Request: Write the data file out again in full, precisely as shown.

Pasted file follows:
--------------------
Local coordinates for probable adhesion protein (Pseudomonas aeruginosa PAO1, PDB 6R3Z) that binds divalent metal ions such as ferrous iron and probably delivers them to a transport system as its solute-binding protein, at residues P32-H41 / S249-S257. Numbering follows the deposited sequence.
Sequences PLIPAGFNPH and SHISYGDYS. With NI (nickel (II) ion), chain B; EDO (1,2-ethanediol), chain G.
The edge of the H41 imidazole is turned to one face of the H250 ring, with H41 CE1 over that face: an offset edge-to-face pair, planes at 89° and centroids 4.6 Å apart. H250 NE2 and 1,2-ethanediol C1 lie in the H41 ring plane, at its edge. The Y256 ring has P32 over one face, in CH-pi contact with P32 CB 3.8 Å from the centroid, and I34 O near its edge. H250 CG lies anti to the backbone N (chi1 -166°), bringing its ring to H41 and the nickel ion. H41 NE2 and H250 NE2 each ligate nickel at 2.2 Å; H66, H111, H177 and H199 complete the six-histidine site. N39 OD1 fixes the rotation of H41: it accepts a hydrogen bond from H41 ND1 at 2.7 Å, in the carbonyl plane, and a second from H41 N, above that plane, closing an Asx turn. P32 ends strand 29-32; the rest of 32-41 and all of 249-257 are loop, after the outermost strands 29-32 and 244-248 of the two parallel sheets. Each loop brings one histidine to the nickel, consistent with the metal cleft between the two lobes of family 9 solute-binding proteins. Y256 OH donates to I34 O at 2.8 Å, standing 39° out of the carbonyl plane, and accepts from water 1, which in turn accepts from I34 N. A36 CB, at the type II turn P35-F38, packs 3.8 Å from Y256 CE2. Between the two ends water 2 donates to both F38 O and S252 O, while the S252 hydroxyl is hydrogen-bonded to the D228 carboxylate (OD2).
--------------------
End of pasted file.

Local coordinates for probable adhesion protein (Pseudomonas aeruginosa PAO1, PDB 6R3Z) that binds divalent metal ions such as ferrous iron and probably delivers them to a transport system as its solute-binding protein, at residues P32-H41 / S249-S257. Numbering follows the deposited sequence.
Sequences PLIPAGFNPH and SHISYGDYS. With NI (nickel (II) ion), chain B; EDO (1,2-ethanediol), chain G.
The edge of the H41 imidazole is turned to one face of the H250 ring, with H41 CE1 over that face: an offset edge-to-face pair, planes at 89° and centroids 4.6 Å apart. H250 NE2 and 1,2-ethanediol C1 lie in the H41 ring plane, at its edge. The Y256 ring has P32 over one face, in CH-pi contact with P32 CB 3.8 Å from the centroid, and I34 O near its edge. H250 CG lies anti to the backbone N (chi1 -166°), bringing its ring to H41 and the nickel ion. H41 NE2 and H250 NE2 each ligate nickel at 2.2 Å; H66, H111, H177 and H199 complete the six-histidine site. N39 OD1 fixes the rotation of H41: it accepts a hydrogen bond from H41 ND1 at 2.7 Å, in the carbonyl plane, and a second from H41 N, above that plane, closing an Asx turn. P32 ends strand 29-32; the rest of 32-41 and all of 249-257 are loop, after the outermost strands 29-32 and 244-248 of the two parallel sheets. Each loop brings one histidine to the nickel, consistent with the metal cleft between the two lobes of family 9 solute-binding proteins. Y256 OH donates to I34 O at 2.8 Å, standing 39° out of the carbonyl plane, and accepts from water 1, which in turn accepts from I34 N. A36 CB, at the type II turn P35-F38, packs 3.8 Å from Y256 CE2. Between the two ends water 2 donates to both F38 O and S252 O, while the S252 hydroxyl is hydrogen-bonded to the D228 carboxylate (OD2).